The main square of Bari came alive in the first week of May when a film festival took place. The space was filled with posters, booths and exhibitions, advertising all sorts of different films: me and Katie were intrigued. We decided to go and watch Wes Anderson’s new production, The Grand Budapest Hotel. I’d seen several stills and images offering the same attention to detail and colour palette that defines Anderson’s films, so I was interested to see what the story would be. We made our way into the grand hall and were told to head right to the top of the theatre. Spiralling up the many staircases, we saw the inside of the theatre for the first time. The grand coral coloured exterior conceals a scallop shaped theatre, adorned with gold on the ceiling and furnished throughout in red plush and gold banisters. It’s a truly grand place, but we headed right up to the least grand bit, with plain seats, the last level before the ceiling. In fact, it was a bit frustrating because the screen was sectioned by an annoyingly placed gold bar which meant you had to slouch or sit upright like a poker to see properly. In the end we found a happy medium and managed to watch the film, in English wow! Ralph Fiennes and the supporting cast gave a great performance but I must say that the plot was a bit too fanciful for me and I ended up just looking at the camera angles and the pervading pastel colours.

2) Giselle

I had an impromptu trip to the ballet in mid April, to see the final performance of the ballet Giselle. I vaguely remember watching Sleeping Beauty or Swan Lake on a primary school trip, but this was the first ballet I really could appreciate. We were sat about mid way up the theatre and arrived perfectly on time for the first act. It’s a good thing that we searched for the story beforehand, because as ballet is a great deal of leaping around and not so much plot explanation, a bit of forward planning is necessary to catch the narrative intricacies. Basically, Giselle falls in love with a nobleman who she thinks is a peasant boy. On discovering that Albrecht is actually betrothed to a noble lady, she goes mad and dies, something quite spectacular to see. The dancers were really excellent, the set quite simple, nothing over the top. The second act was particularly striking: Giselle rose from her grave to protect the grieving Albrecht from the ghosts of dead brides. The lighting was done beautifully in this part, and the orchestra was fantastic throughout, playing music composed by Adolphe Adam. I’d love to see other ballets in the future: the Petruzzelli was a great place to watch it, but I’ll keep a look out at the Grand Theatre in Leeds too.

3) Histoire du Soldat: absurdity in Italian

My third and final time at the Teaatro Petruzzelli was a surprise. Antonio invited me to Bari with little hint at something special, so I wore my best dress and turned up at the station around 7pm. He soon revealed that we’d be going to see a play at 9, an absurd piece of theatre called Histoire du Soldat, conceived by the composer Igor Stravinsky. We walked around Bari Vecchia for half an hour, while he explained the story to me. The play would relate the story of a soldier who gave his beloved fiddle to the Devil for a book providing him with unlimited economic gain. As we can imagine, this doesn’t exactly end well for the soldier and the play shows the results of his choice and his bargaining with the Devil. The interesting thing about the play was that it was performed by one actor, who used a green coat with a red lining, to play the role of both the soldier and the devil, and even an old lady at one point. The performance also involved a doll, which he danced with to the discordant and anxiety inducing sound of Stravinsky’s music.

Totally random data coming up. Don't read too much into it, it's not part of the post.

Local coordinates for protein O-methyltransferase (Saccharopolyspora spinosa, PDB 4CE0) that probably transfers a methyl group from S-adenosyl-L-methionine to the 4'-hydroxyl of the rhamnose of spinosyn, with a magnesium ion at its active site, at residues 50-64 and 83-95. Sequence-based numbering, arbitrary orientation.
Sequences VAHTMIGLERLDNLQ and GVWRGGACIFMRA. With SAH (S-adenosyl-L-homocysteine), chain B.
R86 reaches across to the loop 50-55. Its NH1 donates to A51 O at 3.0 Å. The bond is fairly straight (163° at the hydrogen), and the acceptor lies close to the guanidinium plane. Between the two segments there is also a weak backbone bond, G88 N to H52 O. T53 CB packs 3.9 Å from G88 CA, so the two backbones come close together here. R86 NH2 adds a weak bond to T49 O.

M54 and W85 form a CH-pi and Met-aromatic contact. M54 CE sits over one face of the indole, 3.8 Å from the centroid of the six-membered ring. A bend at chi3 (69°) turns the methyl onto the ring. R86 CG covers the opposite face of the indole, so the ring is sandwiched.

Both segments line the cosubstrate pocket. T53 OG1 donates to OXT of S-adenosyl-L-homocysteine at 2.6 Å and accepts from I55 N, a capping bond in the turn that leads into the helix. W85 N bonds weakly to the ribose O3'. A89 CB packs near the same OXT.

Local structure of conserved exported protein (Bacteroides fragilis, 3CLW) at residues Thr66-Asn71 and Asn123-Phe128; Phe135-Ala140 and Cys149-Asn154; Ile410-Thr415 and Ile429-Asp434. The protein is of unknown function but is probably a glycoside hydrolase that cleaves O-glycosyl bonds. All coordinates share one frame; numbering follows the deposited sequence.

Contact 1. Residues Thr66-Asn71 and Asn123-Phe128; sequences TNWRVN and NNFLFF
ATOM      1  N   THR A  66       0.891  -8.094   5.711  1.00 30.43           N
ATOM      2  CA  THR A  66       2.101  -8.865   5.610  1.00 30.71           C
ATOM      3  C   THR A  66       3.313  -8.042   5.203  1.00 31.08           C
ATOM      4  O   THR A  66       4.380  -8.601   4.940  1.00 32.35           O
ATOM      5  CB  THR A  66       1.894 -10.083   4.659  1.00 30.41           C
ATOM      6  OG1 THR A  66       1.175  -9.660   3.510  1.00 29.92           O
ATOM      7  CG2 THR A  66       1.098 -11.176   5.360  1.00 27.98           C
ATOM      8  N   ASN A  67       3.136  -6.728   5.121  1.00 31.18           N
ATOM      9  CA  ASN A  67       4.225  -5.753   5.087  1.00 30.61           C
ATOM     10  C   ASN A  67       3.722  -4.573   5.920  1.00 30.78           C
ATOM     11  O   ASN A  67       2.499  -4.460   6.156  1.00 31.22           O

Antonio led me inside the theatre up to the 3rd floor, where we had a place in a booth right above the stage on the left hand side. We could see everything perfectly and even had a little view of the actor when he had to change his clothes for each different part. It was perfect to lean on the gold bar and look over all the stage, to hear the musical instruments right underneath our seats. Although the language was very hard to understand (due to the theatricality of tone and the fact that the Devil shouted pretty much everything he said), I was captivated by it: the music and the story. Antonio explained the parts I had missed in whispers and I managed to follow quite nicely until the play ended. It also felt nice to be dressed up, whereas the other times I had not made a real effort, this time we were both dressed properly and it added to the occasion. It’s a good thing my heels were comfortable because we went for a long walk around the illuminated centre of Bari, including Piazza Garibaldi, a lovely park with a fountain, and then Piazza Ferrarese where we had some really good pizza. Katie was having me to stay over, so Antonio walked me home along the seafront (I have to admit I put my trainers on for that!). All in all it was a perfect evening, and the next day we travelled back to Molfetta together leaving Bari behind in the pouring rain.

Which picture is scariest, the Devil or me in the kitchen? :P


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Eating Easter: An Ode to Ricotta

As Easter approached in Molfetta, people began to get excited not only about the impending processions, but also at the prospect of eating their traditional Easter food. I’ve already talked about the chunky “pizzarello” sandwich, so now it’s time to turn to the various delights that sweeten up the Easter weekend.